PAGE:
PGA Tour boss Jay Monahan accuses rebel Saudi tour of ‘spending billions to buy golf’
‘If this is an arms race with dollar bills as weapons, we can’t compete’: PGA Tour boss Jay Monahan accuses Saudi rebel tour of ‘spending billions to buy golf’ – but promises to fight on despite major players deserting them to leave
- PGA Tour chief Jay Monahan has another hit on the LIV Golf Series
- He says: ‘If this is an arms race with dollar bills as weapons, we can’t compete’
- Monahan spoke about the week that former world No. 1 Brooks Koepka defected
- The PGA Tour itself has increased their prize money to retain stars
PGA Tour chief Jay Monahan has denounced his criticism of the Saudi-backed LIV Golf Series as an “irrational threat” trying to buy the game.
Rather than fall back on the cash-rich new venture, the PGA Tour is fighting back, announcing a substantial increase in its own future prize money this week.
That said, Monahan was quick to tell reporters in Connecticut that there is no way his Tour can compete financially with LIV.
PGA Tour chief Jay Monahan has struck again in the rebel-led LIV Golf series
Brooks Koepka (above) is the latest to retire from the PGA Tour to join the controversial new series
“If this is an arms race, and if the only weapons here are dollar bills, the PGA Tour can’t compete,” he said on the eve of the Travelers Championship. “The PGA Tour, an American institution, cannot compete with a foreign monarchy that spends billions of dollars buying the game of golf.
‘We welcome good, healthy competition. The LIV Saudi golf league is not. It’s an irrational threat, one that doesn’t concern itself with the return on investment or the real growth of the game.”
Monahan’s comments come the same week that Brooks Koepka – the former world No. 1 – chose to move up to the new breakaway league and in turn became the highest-ranked player in the series.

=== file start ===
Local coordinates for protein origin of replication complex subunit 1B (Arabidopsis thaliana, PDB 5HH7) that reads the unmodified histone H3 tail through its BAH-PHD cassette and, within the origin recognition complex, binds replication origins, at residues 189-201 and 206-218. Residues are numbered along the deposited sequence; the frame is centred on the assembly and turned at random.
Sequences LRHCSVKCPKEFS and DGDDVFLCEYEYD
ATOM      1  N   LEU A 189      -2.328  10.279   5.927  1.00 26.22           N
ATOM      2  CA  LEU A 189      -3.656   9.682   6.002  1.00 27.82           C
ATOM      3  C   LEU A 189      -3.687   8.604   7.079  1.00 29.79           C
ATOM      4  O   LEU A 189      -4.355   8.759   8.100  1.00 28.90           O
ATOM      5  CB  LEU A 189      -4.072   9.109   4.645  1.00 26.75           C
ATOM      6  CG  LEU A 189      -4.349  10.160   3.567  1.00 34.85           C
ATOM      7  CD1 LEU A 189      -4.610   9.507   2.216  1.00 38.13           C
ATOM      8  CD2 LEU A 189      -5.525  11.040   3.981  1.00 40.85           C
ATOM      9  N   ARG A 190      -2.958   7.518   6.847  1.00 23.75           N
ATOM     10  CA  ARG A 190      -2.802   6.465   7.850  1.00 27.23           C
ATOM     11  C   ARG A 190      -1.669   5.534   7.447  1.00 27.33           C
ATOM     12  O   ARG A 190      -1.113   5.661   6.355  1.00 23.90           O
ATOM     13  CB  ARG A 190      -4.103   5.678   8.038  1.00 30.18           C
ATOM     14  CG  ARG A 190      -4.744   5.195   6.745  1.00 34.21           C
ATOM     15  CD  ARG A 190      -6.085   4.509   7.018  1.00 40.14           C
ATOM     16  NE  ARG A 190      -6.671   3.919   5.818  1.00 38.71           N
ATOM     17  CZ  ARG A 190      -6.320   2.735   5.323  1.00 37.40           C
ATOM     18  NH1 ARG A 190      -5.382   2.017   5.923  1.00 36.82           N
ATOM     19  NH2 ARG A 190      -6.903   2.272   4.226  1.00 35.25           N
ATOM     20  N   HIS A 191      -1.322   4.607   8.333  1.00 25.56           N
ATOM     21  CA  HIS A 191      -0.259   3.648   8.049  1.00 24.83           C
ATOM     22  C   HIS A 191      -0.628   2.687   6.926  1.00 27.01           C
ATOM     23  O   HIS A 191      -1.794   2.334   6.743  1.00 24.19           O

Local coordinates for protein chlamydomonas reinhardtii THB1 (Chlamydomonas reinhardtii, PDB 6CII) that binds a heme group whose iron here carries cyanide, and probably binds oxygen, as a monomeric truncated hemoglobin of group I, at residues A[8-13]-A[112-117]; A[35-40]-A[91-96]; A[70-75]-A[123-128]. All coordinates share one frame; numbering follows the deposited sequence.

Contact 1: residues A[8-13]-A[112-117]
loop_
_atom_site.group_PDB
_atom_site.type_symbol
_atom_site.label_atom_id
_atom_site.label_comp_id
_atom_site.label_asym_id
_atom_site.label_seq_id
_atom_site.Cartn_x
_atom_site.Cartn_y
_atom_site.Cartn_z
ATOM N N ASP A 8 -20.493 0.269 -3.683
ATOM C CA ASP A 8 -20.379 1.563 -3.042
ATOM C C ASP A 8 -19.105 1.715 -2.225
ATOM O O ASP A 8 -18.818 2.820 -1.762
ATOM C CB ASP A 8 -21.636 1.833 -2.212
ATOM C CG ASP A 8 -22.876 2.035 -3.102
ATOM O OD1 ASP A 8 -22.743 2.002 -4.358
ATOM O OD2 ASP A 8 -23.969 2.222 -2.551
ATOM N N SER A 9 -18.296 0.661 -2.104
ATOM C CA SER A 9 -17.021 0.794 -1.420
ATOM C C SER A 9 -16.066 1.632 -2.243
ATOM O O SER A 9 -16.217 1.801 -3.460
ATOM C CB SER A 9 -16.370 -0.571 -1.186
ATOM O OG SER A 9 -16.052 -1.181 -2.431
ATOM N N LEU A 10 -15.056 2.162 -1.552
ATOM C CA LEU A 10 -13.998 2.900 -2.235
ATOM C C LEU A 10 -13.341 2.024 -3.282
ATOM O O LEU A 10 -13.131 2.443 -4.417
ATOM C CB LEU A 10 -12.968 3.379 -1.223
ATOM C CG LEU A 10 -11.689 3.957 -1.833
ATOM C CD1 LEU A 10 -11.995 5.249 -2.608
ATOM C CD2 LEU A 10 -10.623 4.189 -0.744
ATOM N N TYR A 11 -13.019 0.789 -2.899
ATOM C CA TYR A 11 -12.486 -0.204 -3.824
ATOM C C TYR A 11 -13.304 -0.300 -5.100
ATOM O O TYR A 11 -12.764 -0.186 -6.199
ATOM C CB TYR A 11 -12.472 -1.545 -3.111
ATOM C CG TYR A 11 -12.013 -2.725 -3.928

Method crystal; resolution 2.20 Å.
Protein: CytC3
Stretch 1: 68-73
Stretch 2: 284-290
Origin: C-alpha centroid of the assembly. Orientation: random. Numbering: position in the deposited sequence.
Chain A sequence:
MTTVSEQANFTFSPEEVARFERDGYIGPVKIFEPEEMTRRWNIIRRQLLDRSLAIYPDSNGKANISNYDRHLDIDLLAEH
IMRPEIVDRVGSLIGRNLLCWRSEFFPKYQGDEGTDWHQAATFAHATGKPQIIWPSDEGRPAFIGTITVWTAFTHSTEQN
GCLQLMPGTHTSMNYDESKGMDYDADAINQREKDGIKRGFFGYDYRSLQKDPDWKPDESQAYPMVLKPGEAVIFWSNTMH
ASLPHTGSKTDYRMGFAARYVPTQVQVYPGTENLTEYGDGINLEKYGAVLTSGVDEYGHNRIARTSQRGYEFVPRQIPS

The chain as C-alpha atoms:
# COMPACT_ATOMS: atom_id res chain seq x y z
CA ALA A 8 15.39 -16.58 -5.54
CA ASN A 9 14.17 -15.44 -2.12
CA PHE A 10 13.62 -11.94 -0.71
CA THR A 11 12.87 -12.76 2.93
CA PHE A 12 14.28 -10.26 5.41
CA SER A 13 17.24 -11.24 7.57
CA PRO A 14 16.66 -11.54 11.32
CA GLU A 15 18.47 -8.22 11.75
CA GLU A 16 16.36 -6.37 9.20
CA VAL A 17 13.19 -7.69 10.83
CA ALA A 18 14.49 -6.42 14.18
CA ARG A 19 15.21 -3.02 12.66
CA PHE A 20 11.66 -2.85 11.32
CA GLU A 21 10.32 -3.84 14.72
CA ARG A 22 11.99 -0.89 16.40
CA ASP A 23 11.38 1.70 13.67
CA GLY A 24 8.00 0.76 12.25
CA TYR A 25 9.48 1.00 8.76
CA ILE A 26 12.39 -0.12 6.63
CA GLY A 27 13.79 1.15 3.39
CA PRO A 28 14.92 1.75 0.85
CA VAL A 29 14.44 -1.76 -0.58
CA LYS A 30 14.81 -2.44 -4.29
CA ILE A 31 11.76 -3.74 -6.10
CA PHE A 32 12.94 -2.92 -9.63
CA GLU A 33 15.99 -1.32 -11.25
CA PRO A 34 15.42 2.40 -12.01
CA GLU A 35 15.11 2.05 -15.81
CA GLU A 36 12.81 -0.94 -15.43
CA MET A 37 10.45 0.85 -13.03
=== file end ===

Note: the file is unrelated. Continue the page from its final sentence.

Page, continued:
Charl Schwartzel (left) was the first to win a tournament on the new cash-rich LIV Series
He is expected to compete in his first tournament in the United States, which will begin on June 30, at Pumpkin Ridge Golf Club outside of Portland, Oregon.
It was also announced this week that golf rebels in Saudi Arabia will not be blocked from playing at the 150th Open at St Andrew’s next month, with organizers insisting “openness is fundamental”.
There has been a tougher stance from the PGA Tour, and Monahan, though, after the chief emphasized that players are not allowed to ‘freeride’ on either tour.
Monahan was also asked about the letter sent by a group representing the families of victims and survivors of the 2001 terrorist attacks in the United States to representatives of Phil Mickelson, Dustin Johnson, Bryson DeChambeau, Patrick Reed and Kevin Na – who have all signed up for LIV Golf.
Dustin Johnson was the highest-ranked name to play in this month’s inaugural LIV Golf event
Star Names Like Phil Mickelson Have Already Lost Approval Deals For Signing Up With LIV
The letter accuses the players of laundering sports and betraying their country, stressing that “Osama bin Laden and 15 of the 19 September 19 hijackers were Saudis.”
“I think you have to live under a rock not to know there are significant implications. Two families close to me have lost loved ones,” Monahan said.
“I would ask any player who has left, or any player who would ever consider leaving, have you ever had to apologize for being on the PGA Tour?”